Natasha Trethewey


             for my father

I think by now the river must be thick
           with salmon. Late August, I imagine it

as it was that morning: drizzle needling
           the surface, mist at the banks like a net

settling around us—everything damp
           and shining. That morning, awkward

and heavy in our hip waders, we stalked
           into the current and found our places—

you upstream a few yards, and out
           far deeper. You must remember how

the river seeped in over your boots,
           and you grew heavy with that defeat.

All day I kept turning to watch you, how
           first you mimed our guide’s casting,

then cast your invisible line, slicing the sky
           between us; and later, rod in hand, how

you tried—again and again—to find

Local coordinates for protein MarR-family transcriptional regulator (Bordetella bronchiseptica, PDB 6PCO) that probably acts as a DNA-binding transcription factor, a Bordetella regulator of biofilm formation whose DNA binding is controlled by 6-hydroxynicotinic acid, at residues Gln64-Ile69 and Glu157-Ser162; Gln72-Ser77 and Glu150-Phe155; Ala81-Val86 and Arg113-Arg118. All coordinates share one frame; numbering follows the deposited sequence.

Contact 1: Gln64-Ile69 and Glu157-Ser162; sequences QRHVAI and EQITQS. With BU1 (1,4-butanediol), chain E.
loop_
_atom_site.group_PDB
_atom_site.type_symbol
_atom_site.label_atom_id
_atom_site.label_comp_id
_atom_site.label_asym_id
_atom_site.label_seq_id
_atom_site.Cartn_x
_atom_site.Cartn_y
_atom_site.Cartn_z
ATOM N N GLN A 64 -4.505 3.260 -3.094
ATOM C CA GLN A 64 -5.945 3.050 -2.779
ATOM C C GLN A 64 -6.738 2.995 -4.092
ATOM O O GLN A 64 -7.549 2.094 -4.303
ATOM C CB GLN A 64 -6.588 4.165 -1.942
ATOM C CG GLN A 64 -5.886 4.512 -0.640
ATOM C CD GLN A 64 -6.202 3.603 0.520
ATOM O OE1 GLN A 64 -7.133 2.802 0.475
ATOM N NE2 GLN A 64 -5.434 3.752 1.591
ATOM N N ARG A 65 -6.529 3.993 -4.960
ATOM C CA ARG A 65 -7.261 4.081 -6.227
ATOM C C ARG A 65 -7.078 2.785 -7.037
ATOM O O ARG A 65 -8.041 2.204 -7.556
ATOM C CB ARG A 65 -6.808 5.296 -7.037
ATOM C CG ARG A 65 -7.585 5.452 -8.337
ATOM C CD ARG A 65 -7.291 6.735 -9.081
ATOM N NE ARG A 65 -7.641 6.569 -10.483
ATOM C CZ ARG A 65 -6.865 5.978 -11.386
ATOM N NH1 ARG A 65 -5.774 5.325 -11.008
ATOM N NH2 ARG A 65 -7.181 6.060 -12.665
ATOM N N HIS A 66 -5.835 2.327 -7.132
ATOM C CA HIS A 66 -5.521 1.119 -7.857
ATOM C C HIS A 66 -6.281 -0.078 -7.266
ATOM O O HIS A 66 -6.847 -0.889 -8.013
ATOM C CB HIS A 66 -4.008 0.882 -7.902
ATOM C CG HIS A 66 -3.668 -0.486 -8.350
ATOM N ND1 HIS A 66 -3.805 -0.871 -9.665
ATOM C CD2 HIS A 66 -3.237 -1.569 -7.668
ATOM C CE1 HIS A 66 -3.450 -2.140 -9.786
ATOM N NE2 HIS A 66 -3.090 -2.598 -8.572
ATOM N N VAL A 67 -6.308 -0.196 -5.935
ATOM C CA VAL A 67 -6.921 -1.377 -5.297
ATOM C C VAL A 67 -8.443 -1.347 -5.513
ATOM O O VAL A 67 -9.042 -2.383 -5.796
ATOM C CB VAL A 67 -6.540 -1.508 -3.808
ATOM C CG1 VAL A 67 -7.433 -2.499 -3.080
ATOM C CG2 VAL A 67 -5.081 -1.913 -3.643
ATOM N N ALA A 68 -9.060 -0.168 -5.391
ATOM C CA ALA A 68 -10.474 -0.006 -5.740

that perfect arc, flight of an insect

skimming the river’s surface. Perhaps
           you recall I cast my line and reeled in

two small trout we could not keep.
           Because I had to release them, I confess,

I thought about the past—working
           the hooks loose, the fish writhing

in my hands, each one slipping away
           before I could let go. I can tell you now

that I tried to take it all in, record it
           for an elegy I’d write—one day—

when the time came. Your daughter,
           I was that ruthless. What does it matter

if I tell you I learned to be? You kept casting
           your line, and when it did not come back

empty, it was tangled with mine. Some nights,
           dreaming, I step again into the small boat

that carried us out and watch the bank receding—
           my back to where I know we are headed.